I’m talking today about the butchering of the English language.  Now…that being said, remember I’m in the South, where this happens hourly, but still there are things that give even me and my slangy self a twitch.

An old coworker and I used to call these “Wordisms” and we collected them as we heard them.  These are only a few on a looooong list.

So here you go…WORDISMS
(otherwise known as… Things Said That Make Your Skin Itch)

Concreke:     Some of us know this as concrete
Digikal:      Digital  (I can’t explain this….”t” challenged?)
Discovery Card:   Discovery Channel / Discover Card
Flustrated:     Flustered or Frustrated…pick one please…
Ideal or Idear:      It’s Idea
Irregardless:     Just plain old Regardless
Oncet:     Once.  My dad used to do this…put t’s at the end of everything
Twicet:    Twice.  Yep…same thing.
Supposively:   Supposedly

   and a personal favorite…
Walmark:     A relative of Digikal…instead of Walmart

Very small selection of what has become a giant list…  LOL!!

What words do you hear mangled on a regular basis?  Are there any that drive you batty?  And are there any that you do yourself??  I can’t think of any actual word mangling I might do, but my husband or friends probably could provide me with something pretty easily.  LOL.  What I do notice that I do is say “like” and “um” way too much.

Tell me your wordisms!!!!!




About Sharla Lovelace

Writer of romantic women's fiction. Wife, mom, and wonderwoman...without the boobs. National Bestselling Author of THE REASON IS YOU, BEFORE AND EVER SINCE, and the e-novella JUST ONE DAY. Lover of anything red.

Posted on January 18, 2012, in Blog Posts and tagged , , , , , , , , , . Bookmark the permalink. 16 Comments.

  1. My husband always says “acrossed”. Drives me crazy. His mother does it too, so I guess I can blame it on her! Fun post 🙂

  2. I’m a Yankee, married to a Texan, so this is a subject dear to my heart (and aching butt.)

    Kinta: a relative to
    fixin to: A plan on doing…
    turning off cold: I never got this. My head hurts thinking about it.
    La Mesa: a town in Texas (on the border of Mexico) pronounced, “La MEEsa.” Go figure.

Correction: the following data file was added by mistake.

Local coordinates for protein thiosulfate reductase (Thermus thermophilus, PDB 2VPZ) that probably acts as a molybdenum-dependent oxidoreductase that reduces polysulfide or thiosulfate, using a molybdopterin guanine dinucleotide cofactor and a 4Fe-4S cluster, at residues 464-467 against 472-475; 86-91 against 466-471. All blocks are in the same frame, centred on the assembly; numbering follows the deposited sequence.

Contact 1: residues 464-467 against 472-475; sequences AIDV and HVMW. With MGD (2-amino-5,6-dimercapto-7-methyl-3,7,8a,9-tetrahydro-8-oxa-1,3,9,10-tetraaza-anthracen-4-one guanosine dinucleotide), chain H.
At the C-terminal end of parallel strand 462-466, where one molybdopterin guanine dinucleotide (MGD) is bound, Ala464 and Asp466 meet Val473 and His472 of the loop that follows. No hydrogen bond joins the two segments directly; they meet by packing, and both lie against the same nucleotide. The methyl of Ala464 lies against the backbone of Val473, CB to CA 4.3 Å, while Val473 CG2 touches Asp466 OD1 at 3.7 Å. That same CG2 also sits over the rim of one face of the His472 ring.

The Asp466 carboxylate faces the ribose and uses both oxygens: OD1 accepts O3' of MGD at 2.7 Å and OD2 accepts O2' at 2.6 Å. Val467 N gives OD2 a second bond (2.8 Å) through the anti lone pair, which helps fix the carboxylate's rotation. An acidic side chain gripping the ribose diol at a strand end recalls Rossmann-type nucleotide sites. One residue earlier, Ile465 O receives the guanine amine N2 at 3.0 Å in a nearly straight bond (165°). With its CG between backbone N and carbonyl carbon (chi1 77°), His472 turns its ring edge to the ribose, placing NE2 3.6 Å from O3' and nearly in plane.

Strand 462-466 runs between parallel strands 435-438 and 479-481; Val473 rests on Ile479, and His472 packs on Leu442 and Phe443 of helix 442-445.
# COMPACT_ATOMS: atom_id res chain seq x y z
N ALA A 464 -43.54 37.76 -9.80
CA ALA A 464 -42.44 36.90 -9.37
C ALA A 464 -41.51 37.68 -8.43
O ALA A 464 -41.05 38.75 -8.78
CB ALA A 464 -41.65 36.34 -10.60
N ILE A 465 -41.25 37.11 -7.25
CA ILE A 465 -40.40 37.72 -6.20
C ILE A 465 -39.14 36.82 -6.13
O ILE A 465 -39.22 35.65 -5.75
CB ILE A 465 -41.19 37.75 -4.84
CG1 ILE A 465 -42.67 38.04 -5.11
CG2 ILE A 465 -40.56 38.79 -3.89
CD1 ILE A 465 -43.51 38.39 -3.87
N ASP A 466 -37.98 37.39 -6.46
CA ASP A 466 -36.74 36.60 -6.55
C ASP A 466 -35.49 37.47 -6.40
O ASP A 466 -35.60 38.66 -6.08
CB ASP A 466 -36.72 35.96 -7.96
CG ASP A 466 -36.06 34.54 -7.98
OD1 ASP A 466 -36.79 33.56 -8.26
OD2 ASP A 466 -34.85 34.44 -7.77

futherest: the farthest away. This guy has a Masters degree.

    Some cute ones:
    My mother-in-law is afraid of heights. When we go over a freeway overpass, she says, “My stomach is weaving.”

    The one I’ve adopted is y’all. “You all” just isn’t the same.

    • Oh Laura, I’m laughing because I’m in Texas and guilty of many of these. “fixin” is a staple. As is “y’all”. I grew up here but moved around, and my daughter was born in Colorado, so when we moved back when she was five, “y’all” was the craziest thing for her to grasp. She’s all Texas girl now, but she thought I was nuts then. “Futherest” is funny, I realize now how much I hear that. I love the weaving stomach!!! LOL!

  3. This is SO weird, Sharla. My blog today is about the “100 Most Beautiful Words in the English Language”! You and I must have been dreaming about words for the last few days! Anyway, my pet peeve is “aks” instead of “ask”.. AACK.

  4. My dad, God rest his soul, couldn’t pronounce the word “chimney.” He called it a chimley. Strangely enough, so does my father-in-law. My dad also couldn’t say the word tiger. He pronounced it tager. It was never a big issue until one year our softball team was the Tigers. So embarrassing to for 12 year old me!

  5. These are hilarious, Sharla (and everyone else who’s contributing to her word list!). I can’t think of any wordisms, but if my husband was here right now, he’d probably tell you that I use them all the time. I blame it on an overactive brain trying to shove two words out of my mouth at a time. LOL!

    My grandma used to have a funny saying. Whenever one of the other women in the home was bothering/annoying her, she used to say: “She’s so ugly.”

    Have a great day!

  6. Sharla, not that I would want to compete with any Southern Belles out there, but there is nothing on the planet that can compare to “Brooklynese” for butchering the English language … It’s whata’ya doin’and yo, bro. … I was gonna get’cha one for Antny (Anthony) but Natlie (Natalie) gets dem instead. Yeah, did’ja see Natlie … where she at. I ain’t goin’ nowheres or he went somewheres. Tomorra for tomorrow. Oh yes, aks was wonderful for a Brooklyn kid with a lisp!

    Bada bing, bada boom … it took me yeers to get Brookln out of my speech. I mean hey, I was borned der 🙂 The real shame is that my father was a liguist, my mom from Upsate New York and my brothers spent most of their time there as kids, so among 57 Italian relatives, yours truly was the only cousin who spoke Brooklynese. Ya want a ham samitch?

  7. Ha! I believe I’ve heard most of those! Tennessean here!

    How about “dreckly” as opposed to “directly”? I hear it on an almost-daily basis! (Growing up, I used to actually think “dreckly” was a real word. It was only when I struggled to find it in the dictionary, I asked my English teacher, “HOW do you spell dreckly?” She gave me this funny look and said, “I have no idea what you’re trying to say. Use it in a sentence.” She was originally from the north and had never heard it before! So I said, “I’ll be there dreckly!” (That was the most common sentence I’d heard!) I think she wanted to fail me right then & there. LOL

    • “Dreckly”, I love it. When I was very little, my dad and I would say the “now I lay me down to sleep” prayer every night. And you know how sometimes things are just rote and you don’t think about the words? Well, I thought “now I lay me” was one word. “nowalaymee”

      I actually remember the day I sat down and thought about that “word”, and realized what it really was. LOL.

  8. Very FUN post. 🙂

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